The incubation period of BMCF is not known, however intranasal challenge with AHV-1 induced MCF in one hundred percent of challenged cattle between 2.5 and 6 weeks.
Shedding of the virus is greater from 6–9 month old lambs than from adults. After experimental infection of sheep, there is limited viral replication in nasal cavity in the first 24 hours after infection, followed by later viral replication in other tissues.
The most common form of the disease is the head and eye form. Typical symptoms of this form include fever, depression, discharge from the eyes and nose, lesions of the buccal cavity and muzzle, swelling of the lymph nodes, opacity of the corneas leading to blindness, inappetance and diarrhea. Some animals have neurologic signs, such as ataxia, nystagmus, and head pressing. Peracute, alimentary and cutaneous clinical disease patterns have also been described. Death usually occurs within ten days. The mortality rate in symptomatic animals is 90 to 100 percent. Treatment is supportive only.
Diagnosis of BMCF depends on a combination of history and symptoms, histopathology and detection in the blood or tissues of viral antibodies by ELISA or of viral DNA by PCR. The characteristic histologic lesions of MCF are lymphocytic arteritis with necrosis of the blood vessel wall and the presence of large T lymphocytes mixed with other cells. The similarity of MCF clinical signs to other enteric diseases, for example blue tongue, mucosal disease and foot and mouth make laboratory diagnosis of MCF important. The world organisation for animal health recognises histopathology as the definitive diagnostic test, but laboratories have adopted other approaches with recent developments in molecular virology. No vaccine has as yet been developed.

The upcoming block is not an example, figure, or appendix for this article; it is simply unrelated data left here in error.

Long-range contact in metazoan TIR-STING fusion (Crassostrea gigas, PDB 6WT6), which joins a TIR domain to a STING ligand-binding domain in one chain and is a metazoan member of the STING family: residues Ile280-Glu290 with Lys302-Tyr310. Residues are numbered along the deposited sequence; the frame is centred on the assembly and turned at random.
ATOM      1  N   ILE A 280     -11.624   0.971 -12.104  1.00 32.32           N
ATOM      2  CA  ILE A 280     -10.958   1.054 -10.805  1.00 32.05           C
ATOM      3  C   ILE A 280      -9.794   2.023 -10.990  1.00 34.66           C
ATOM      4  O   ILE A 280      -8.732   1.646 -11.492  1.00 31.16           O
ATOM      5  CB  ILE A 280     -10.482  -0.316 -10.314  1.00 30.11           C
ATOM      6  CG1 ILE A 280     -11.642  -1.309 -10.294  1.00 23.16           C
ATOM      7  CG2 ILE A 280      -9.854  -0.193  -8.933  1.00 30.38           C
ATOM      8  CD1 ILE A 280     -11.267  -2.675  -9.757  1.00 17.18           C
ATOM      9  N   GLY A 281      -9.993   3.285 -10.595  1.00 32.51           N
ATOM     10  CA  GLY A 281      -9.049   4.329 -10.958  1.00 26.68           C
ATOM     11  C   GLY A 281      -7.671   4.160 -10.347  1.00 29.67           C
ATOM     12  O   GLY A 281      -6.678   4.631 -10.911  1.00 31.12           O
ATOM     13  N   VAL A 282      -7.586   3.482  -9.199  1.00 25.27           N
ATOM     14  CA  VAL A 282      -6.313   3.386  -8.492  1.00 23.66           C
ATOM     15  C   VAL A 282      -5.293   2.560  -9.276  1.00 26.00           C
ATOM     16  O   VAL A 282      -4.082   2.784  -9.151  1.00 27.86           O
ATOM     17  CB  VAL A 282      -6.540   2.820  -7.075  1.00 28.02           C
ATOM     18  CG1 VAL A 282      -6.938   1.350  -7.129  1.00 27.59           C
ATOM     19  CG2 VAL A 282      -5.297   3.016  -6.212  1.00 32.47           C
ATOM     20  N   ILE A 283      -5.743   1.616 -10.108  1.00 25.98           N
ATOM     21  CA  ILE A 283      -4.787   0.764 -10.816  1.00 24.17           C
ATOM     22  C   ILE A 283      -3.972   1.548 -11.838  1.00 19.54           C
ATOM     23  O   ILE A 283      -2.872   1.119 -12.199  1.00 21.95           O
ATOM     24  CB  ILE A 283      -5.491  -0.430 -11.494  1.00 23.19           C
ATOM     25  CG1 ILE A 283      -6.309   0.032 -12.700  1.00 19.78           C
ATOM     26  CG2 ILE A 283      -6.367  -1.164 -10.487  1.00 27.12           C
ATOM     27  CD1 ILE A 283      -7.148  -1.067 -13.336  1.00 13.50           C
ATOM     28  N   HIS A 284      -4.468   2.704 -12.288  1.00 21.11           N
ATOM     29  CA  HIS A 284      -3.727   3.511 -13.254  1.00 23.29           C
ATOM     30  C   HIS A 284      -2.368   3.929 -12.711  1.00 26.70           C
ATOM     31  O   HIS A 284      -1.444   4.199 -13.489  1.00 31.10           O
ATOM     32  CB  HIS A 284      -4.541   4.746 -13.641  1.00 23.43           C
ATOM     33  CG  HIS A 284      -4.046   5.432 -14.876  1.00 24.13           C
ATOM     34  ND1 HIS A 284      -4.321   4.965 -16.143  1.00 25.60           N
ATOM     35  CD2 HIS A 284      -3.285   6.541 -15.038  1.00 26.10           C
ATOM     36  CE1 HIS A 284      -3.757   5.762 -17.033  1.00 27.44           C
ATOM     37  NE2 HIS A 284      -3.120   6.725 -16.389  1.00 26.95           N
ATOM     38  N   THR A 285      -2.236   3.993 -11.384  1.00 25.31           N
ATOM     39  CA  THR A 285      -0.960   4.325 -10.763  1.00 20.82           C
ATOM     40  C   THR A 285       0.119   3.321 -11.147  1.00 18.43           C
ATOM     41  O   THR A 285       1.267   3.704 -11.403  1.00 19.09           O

Unfortunately a vaccine for malignant catarrhal fever (MCF) has not yet been developed. Developing a vaccine has been difficult because the virus will not grow in cell culture and until recently it was not known why. Researchers at the Agricultural Research Service (ARS) found that the virus undergoes changes within the animal's body, a process known as "cell tropism switching". In cell tropism switching, the virus targets different cells at different points in its life cycle. This phenomenon explains why it has been impossible to grow the virus on any one particular cell culture.
Because the virus is transmitted from sheep to bison and cattle, researchers are first focusing on the viral life cycle in sheep. The viral life cycle is outlined in three stages: entry, maintenance, and shedding. Entry occurs through the sheep's nasal cavity and enters into the lungs where it replicates. The virus undergoes a tropic change and infects lymphocytes, also known as white blood cells, which play a role in the sheep's immune system. In the maintenance stage the virus remains on the sheep's lymphocytes and circulates the body. Finally, during the shedding stage, the virus undergoes another change and shifts its target cells from lymphocytes to nasal cavity cells, where it is then shed through nasal secretions. This discovery undoubtedly puts scientists on the right track for developing a vaccine – starting with the correct cell culture for each stage of the virus lifecycle – but ARS researchers are also looking into alternative methods to develop a vaccine. Researchers are experimenting with the MCF virus that infects topi (an African antelope) because it will grow in cell culture and does not infect cattle. Researchers hope that inserting genes from the sheep MCF virus into the topi MCF virus will ultimately be an effective MCF vaccine for cattle and bison. While there is much ground left to cover, scientists are getting closer and closer to developing a vaccine.